A visa for a country where you’re not within reach of an embassy or consulate? Travel Document Systems has been helping travelers for nearly two decades and makes it easy with their online registration. Find them at www.traveldocs.com to fill out a form online or call their Washington, D.C., office at 800-874-5100 or 202-638-3800 or the San Francisco office at 888-874-5100 or 415-773-2829. Say Undercurrent subscribers Martha and Jeff Hubbard (Glenmont, N.Y.) who went diving in Brazil last October, “Brazil requires a visa and makes it difficult to get one. We used www.traveldocs.com and were delighted.”
Florida’s Looe Key is hosting its annual Underwater Music Festival on July 12, which draws as many as 600 divers and snorkelers. There will be an underwater conch shell blowing contest, demonstrations of revolutionary snorkeling technology, and underwater artistry and music broadcast via Lubell Lab speakers suspended beneath boats. Expect to hear Celine Dion's rendition of the "Titanic" theme and (who else) Jimmy Buffett's "Fins." Divers even claim the fish appreciate the concert. In recent years, festival highlights have included diver dinners at a below-water bistro, a long-haired, harp-wielding mermaid, and several snorkeling Elvises playing guitar underwater. You can charter space aboard boats run by Lower Keys dive operators or launch your own craft from public ramps. Info at www.fla-keys.com or www.lowerkeyschamber.com.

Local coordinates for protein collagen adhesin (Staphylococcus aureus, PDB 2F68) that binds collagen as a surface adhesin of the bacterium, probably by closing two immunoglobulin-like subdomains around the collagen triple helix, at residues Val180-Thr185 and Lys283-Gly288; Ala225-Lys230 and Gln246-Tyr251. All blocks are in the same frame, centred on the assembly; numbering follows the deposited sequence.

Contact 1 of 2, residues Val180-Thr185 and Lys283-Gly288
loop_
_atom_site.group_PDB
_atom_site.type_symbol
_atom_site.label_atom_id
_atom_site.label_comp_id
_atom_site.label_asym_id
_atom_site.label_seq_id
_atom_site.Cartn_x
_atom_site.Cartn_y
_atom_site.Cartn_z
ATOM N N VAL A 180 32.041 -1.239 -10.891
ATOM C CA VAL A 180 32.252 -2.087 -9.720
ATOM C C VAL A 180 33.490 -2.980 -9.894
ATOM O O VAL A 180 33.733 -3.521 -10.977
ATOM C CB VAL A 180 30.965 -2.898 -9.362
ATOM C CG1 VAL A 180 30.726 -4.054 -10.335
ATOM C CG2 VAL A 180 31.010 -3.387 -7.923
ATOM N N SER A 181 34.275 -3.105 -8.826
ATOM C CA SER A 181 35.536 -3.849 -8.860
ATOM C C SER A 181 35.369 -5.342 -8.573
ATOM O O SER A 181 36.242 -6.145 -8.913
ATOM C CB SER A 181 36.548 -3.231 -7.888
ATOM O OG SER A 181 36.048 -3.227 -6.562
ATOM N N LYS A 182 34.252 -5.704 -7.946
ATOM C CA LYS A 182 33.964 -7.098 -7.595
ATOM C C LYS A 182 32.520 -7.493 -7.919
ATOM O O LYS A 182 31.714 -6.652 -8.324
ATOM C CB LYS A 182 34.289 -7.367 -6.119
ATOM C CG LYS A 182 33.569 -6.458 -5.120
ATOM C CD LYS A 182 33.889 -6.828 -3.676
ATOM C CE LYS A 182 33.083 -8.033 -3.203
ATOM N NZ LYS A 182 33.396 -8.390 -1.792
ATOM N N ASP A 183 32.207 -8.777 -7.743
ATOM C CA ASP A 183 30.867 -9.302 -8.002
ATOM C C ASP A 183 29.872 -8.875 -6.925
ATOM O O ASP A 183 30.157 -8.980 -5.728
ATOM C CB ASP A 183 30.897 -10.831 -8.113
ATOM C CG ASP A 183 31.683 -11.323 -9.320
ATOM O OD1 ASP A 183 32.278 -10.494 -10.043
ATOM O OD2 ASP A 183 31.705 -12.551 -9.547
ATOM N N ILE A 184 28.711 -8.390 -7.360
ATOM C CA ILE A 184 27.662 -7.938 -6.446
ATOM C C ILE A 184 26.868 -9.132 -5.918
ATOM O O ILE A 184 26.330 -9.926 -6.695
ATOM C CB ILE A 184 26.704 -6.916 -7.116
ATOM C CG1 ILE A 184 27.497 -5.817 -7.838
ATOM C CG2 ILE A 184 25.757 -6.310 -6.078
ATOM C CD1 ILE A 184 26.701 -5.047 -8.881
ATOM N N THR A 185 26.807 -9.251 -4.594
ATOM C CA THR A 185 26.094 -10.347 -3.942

Get eight years of information on dive resorts, from more than 4,000 pages of Chapbooks, reader reports, and back issues. Now's your chance to become an Undercurrent Online Member for just 25 cents. Sign up now for this special offer.
To a diver, a healthy reef is a remarkable symphony of equilibrium and interdependence. Just what makes it so is the topic of the beautifully written and illustrated book by Dr. Richard C Murphy, the director of science and education for Jean Michelle Cousteau’s Ocean Futures Society. In helping us view the complexity of the reef, he gives us endless facts to help us understand what’s really happening below: the upside down jellyfish is upside down so the algae in its tentacles will be exposed to the sunlight ... fish change colors when they sleep because it takes too much energy to maintain their daytime colors ... some nudibranchs use brilliant hydroid-like colors to warn predators -- including divers -- that they can sting like a hydroid. To describe coral cities, Murphy’s chapters cover Power Plants and Farms, Waste Management and Recycling, Construction and Public Housing, Conflict and Cooperation, and Social Security. It’s a fascinating way to understand the reef, and his 172 full color photographs make this both a beautiful coffee table book and excellent late night reading. Hardbound $45, softbound $34.95.